Thu | Jun 17, 2021

The end of oil?

Published:Sunday | May 27, 2012 | 12:00 AM

Edward Seaga, Contributor

In 2007, at the 10th anniversary of the Office of Utility Regulations (OUR), I gave the keynote address in which I made a valuable point which I will now repeat:

"Journals, studies, reports and eminent authorities speak, not of if, but when, reserves of oil will reach the point of diminishing production. The wider the briefing on the reserves of petroleum, the more the future becomes worrying. The future, it is truly said, 'has a mind of its own'.

The resulting forecasts vary widely, but only a few see the peak production for oil as coming after 2020. One of the forecasts which is more optimistic is the authoritative International Energy Agency (IEA) which collects data from all oil-producing countries. The IEA predicts that the production peak will arrive between 2013 and 2037. Thereafter, production will decline by about three per cent per annum.

World Energy Outlook, the prestigious annual report of the IEA, believes that world oil reserves will exceed production to around 2030, if new reserves are 'proved up' in order to avoid a peak before that reference time. But what is worrying about 'proving' these new reserves is the projected cumulative investment needs of US$17 trillion to 2030 to boost production globally. This will be a huge challenge that may not be met."

Conventional alternatives to oil do exist and are readily available in the world market: liquefied natural gas (LNG) and coal. Both are attractive alternatives because they are a fraction of the price of oil. LNG, as a substitute, must be approached with the recognition that it is a petroleum product, and could very well track the rising price of oil over the depleting years, leaving investors with very costly infrastructure facing the same conundrum of very costly fuel.

Coal is far more likely to sustain its comparatively low pricing because of its predominance as a fuel of critical need to American industry where coal is in plentiful supply. But the drawback is the serious pollution threat to the environment caused by burning coal.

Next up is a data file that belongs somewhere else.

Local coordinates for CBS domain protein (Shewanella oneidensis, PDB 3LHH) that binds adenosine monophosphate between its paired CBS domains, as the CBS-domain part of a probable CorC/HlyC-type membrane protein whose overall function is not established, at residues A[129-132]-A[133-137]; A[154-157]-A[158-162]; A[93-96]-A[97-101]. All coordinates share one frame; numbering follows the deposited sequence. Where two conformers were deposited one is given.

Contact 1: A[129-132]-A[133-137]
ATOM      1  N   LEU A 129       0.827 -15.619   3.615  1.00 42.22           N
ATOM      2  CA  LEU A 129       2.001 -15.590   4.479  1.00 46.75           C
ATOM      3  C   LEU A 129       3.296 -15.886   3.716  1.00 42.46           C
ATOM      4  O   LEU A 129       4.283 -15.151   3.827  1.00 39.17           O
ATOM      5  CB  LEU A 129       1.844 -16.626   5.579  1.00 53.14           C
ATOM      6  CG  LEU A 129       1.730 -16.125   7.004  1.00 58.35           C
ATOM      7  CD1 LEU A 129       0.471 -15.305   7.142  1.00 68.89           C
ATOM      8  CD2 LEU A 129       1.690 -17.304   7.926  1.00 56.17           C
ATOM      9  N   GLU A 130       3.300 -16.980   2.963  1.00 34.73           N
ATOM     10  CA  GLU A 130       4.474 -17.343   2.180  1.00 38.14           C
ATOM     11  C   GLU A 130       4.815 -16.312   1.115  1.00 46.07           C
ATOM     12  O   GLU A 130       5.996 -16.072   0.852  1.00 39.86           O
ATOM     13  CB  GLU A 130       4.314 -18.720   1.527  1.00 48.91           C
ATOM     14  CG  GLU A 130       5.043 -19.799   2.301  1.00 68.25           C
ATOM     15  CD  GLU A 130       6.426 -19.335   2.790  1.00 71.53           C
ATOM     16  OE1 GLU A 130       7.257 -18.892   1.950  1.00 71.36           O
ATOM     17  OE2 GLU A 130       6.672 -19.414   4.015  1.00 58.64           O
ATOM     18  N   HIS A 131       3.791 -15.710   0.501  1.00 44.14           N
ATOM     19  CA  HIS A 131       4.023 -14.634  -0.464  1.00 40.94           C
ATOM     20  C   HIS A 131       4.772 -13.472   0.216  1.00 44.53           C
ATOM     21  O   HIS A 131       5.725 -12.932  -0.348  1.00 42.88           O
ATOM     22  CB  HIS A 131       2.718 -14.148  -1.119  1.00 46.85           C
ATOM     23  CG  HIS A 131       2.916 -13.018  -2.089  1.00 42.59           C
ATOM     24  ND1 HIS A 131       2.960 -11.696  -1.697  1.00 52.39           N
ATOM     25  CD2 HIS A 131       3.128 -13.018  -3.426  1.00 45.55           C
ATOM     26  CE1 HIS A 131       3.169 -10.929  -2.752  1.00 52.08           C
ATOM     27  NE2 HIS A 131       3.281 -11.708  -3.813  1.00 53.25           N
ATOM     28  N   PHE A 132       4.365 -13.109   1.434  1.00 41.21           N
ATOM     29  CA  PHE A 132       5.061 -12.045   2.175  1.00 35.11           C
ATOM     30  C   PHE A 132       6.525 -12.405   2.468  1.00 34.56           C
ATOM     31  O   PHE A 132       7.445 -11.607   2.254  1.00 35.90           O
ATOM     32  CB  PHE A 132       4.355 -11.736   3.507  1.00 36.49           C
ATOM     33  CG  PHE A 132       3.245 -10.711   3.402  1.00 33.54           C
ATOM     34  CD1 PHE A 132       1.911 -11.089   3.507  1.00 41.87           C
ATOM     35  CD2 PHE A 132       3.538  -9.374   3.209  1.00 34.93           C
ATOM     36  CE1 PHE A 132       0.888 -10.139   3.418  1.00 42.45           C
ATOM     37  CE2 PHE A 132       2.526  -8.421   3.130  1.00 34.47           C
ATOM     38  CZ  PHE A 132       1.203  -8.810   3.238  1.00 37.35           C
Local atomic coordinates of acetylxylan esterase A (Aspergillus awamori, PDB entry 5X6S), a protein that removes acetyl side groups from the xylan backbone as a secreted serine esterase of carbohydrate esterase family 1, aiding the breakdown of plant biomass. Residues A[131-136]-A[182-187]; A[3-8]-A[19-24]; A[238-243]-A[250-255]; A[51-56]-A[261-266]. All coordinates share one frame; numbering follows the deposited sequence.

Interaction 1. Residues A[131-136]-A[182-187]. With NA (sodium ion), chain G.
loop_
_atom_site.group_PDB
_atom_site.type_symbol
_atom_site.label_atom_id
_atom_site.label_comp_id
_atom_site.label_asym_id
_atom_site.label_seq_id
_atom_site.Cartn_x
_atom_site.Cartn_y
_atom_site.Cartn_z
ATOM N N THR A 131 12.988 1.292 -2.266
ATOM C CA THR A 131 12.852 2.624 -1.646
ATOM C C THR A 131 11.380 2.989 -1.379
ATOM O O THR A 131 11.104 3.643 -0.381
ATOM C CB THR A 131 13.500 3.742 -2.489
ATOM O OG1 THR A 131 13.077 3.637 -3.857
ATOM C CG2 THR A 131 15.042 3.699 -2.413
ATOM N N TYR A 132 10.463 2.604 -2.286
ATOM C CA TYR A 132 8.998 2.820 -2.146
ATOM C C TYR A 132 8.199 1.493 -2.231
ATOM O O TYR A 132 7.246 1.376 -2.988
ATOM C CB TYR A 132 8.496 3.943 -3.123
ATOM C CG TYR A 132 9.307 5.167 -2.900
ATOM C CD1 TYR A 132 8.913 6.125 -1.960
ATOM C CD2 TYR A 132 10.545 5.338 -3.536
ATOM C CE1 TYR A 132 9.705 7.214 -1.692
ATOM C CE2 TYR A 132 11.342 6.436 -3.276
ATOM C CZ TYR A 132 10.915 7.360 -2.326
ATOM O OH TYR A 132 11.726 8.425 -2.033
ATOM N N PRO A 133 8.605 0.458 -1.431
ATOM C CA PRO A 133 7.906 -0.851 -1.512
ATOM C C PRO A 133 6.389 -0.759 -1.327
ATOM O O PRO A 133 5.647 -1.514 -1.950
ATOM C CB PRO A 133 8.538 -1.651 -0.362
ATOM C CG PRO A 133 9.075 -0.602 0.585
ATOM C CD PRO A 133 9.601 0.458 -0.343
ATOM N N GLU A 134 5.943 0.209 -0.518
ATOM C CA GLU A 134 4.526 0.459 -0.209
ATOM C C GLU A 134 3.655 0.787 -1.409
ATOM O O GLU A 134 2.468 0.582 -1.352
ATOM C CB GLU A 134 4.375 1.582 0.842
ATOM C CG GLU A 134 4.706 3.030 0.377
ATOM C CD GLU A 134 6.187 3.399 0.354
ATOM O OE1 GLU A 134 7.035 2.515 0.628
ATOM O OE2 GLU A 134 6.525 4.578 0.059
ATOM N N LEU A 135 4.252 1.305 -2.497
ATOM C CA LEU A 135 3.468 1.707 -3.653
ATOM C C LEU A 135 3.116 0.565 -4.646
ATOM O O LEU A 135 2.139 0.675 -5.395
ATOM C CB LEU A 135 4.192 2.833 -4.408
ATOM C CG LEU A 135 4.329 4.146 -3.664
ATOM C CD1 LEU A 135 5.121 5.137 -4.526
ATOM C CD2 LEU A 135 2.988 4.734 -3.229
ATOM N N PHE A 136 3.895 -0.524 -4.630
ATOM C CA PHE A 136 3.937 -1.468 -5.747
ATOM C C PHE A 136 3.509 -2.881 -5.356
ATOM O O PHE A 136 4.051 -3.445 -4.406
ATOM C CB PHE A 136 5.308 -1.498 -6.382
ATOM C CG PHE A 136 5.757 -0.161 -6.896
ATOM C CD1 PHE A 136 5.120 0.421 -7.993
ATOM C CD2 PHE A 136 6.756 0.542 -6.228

Rapidly diminishing supply

Looking at the future of this choice which has been a riddle for more than a decade, the decision becomes more urgent and sharpened with rapidly diminishing supply, raising the spectre supply of exorbitant and unaffordable pricing. This would be a threat to the viability of economies, with the possible outcome of dire economic adjustments which could precipitate another global financial meltdown.

We must be seized by the recognition that civilisation, as we know it, would die if electricity supply should cease. When the generation of power abruptly failed in Manhattan in 1965, it plunged the city into total darkness. With darkness everywhere, so was looting and shooting. This catastrophe made man aware just how much his world depended on electrical power to provide light, run factories, hospitals and offices, provide telecommunication, television and radio services, pump water and fuel, operate elevators and air conditioners, and ensure the use of the labour-saving electrical conveniences of modern life. More than all, transport would cease from lack of oil, the ubiquitous fuel in one form or another.

The dependence on electrical power virtually across the globe is a signal recognition of the power of oil. Whether importing country or exporting producer, the 'black gold' is a critical determinant of growth of the economy and the lifestyle of the society.

Imported oil also represents a substantial cost. Measured as a ratio of GDP, oil imports have a significant impact, more so on trade. In the case of Jamaica, in 2010, the value of imported oil was equivalent to a staggering 121.1 per cent of domestic exports at present costs. The comparison can be drawn that the Jamaican economy is hostage to oil:

These figures are sharpened by further recent dramatic increases in costs in recent years. The spectre of possibly still-higher costs yet to come raises other deep concerns about threats to the viability of economies and the outcome of consequential economic adjustments which could precipitate another global financial crisis.

Such prospects are not to be dismissed. They are hinged on the rate of depletion of oil reserves which is now raising questions as to when the peak of production will occur, signalling the downward slope to the end of oil and prohibitive increase in prices well beyond the current US$100 range.

On the future of this single commodity so much of the world's economy and lifestyle will depend over the next 30 years, we are forced now to look beyond today to create our own foresight of tomorrow. But this has its own uncertainties. As Mark Twain said of prophesies, "It is very difficult especially with respect to the future."

Blurred vision

Our vision of the future is still blurred. But from the chaos, a pattern of new technologies are emerging with consequences so far-reaching as to begin to shape, once again, a new-world approach to energy.

New sources of energy, once barred as alternatives to conventional sources, for reasons of science, technology and finance, are now being dramatically unleashed in the same way that the splitting of the atom released new potentials once barred by scientific, technological and financial constraints.